When you’re shopping for laminate floors, research some key features like their quality, reputation, and the warranty. For a list of recommended brands, see our wood and laminate comparison guide.

Luxury Vinyl

Homeowners should take care to select a brand that matches the quality of floor they desire that also suits their budget. The world of LVP is vast, with quality varying among manufacturers.

  • Shaw
  • Armstrong
  • Mannington
  • Karndean
  • Lumber Liquidators
  • Mohawk
  • Harbinger
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  1. Hal Braswell, July 23:

    This article is dated. Modin (Flooret) has the best product with a 40 mill wear layer, Best in the industry. Rigid LVP is the wave of the future combining best attributes of both LVP and laminate. Modin Rigid has large planks, clicks together, has a 40 mil wear layer for about $4/SF. Handles like 1/4” plywood.

  2. Darius Zandi, August 27:

    What about noise levels? installing these in a wooden frame appartmenet buiding with some noise issues? which one is easier to insulate against noise? and which one is naturally better at reducing noise?

    Also there are new water proof laminate floording planks being sold that are also AC5. The sales person was telling me that these are as sturdy as Vinyl planks and are also water proof?

  3. irene rogers, August 29:

    I am getting estimates from your pros. My question is after I read your very good article I like to know what type of flooring is good for the bedroom with radiant heat. There is an unbelievable variety of floors. I like your opinion.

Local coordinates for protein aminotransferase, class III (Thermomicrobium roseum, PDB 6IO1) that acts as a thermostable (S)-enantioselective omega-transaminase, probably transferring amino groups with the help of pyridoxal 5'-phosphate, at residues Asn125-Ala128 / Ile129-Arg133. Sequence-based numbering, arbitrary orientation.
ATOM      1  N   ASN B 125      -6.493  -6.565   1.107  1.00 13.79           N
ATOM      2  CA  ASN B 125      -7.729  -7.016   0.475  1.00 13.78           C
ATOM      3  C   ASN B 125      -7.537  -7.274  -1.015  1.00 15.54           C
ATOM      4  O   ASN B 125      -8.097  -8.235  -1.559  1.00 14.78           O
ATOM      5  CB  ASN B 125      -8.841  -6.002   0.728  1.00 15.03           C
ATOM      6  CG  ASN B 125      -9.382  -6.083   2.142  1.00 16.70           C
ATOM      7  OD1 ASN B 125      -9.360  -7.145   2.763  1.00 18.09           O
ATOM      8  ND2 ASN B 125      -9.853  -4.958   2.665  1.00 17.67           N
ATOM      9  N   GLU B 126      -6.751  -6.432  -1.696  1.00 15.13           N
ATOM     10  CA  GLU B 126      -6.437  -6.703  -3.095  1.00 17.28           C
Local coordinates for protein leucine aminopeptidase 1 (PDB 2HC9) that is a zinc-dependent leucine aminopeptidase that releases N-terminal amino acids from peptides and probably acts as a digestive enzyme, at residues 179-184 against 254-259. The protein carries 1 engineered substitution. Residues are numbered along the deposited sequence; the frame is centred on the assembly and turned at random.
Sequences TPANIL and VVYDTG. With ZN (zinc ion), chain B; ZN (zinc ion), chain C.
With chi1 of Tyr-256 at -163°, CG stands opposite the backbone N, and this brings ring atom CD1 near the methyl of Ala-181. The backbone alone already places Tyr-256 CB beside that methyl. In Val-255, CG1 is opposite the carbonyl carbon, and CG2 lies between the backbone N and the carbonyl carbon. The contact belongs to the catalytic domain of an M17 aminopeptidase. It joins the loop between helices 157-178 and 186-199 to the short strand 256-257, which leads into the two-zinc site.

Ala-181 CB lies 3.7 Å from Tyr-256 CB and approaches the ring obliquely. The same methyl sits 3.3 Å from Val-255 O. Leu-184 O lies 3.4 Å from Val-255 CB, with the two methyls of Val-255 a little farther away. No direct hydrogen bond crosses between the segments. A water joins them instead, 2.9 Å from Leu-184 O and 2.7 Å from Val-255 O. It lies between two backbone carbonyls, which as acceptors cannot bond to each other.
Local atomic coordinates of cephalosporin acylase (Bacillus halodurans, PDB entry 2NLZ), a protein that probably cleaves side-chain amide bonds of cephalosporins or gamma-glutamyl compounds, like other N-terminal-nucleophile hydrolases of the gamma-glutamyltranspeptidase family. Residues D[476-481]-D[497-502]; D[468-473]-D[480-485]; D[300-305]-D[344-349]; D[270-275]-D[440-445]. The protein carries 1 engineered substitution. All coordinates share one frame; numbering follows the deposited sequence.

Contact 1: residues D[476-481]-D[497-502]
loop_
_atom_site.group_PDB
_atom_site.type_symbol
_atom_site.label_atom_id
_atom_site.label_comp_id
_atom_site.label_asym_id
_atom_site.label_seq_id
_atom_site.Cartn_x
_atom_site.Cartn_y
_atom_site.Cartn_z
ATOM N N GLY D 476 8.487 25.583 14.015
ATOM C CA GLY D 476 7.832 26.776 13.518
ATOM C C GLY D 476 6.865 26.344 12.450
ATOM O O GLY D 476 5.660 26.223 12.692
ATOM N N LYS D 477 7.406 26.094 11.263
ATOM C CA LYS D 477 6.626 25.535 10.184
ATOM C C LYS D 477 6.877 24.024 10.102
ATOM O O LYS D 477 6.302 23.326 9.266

Irene Rogers

  4. Pamela Eden, November 20:

    Was advised we cannot use vinyl in non climatized building in AZ. We are snowbirds and do not use AC in summer months. Is this true for all vinyl? Thank you.

  5. Heather, July 18:

    I realize your comment is from a while ago Pamela but in case you haven’t moved here yet and come back to this page I thought I’d answer your question.

    I assume by non climatized you mean you plan to turn your a/c off when you leave for the summer. While vinyl probably wouldn’t be affected the rest of your house would be. The extreme heat in the summer would cause your drywall to warp, ruin your appliances and likely your electrical. My parents snowbird here as well and they leave their house at 82 during the summer. Their foreman said 82 was the absolute highest he’d recommend leaving it at. One of the downsides to being a snowbird is having to pay utilities on two houses year round.

  6. Daniel H, August 31:

    Thanks for the informative post Home Advisor. I’ve honestly never hear about the fading issues that come with vinyl in direct sunlight. A close friend of mine actually just finished building a sun room using LVP, which is also an indoor-outdoor area like you described. I’ll have to let him know it’s something he should watch out for.

    On the other hand though, you can buy LVP that has some really strong mineral compositions in the finish gloss that heavily increases the hardness of your wear layer. An example of this is Aluminum Oxide. It’s about as hard of a mineral you can get apart from diamonds. With this added into you planks’ finish layers, they are almost scratch impervious. This could help against sharp objects. I agree with heavy object line though.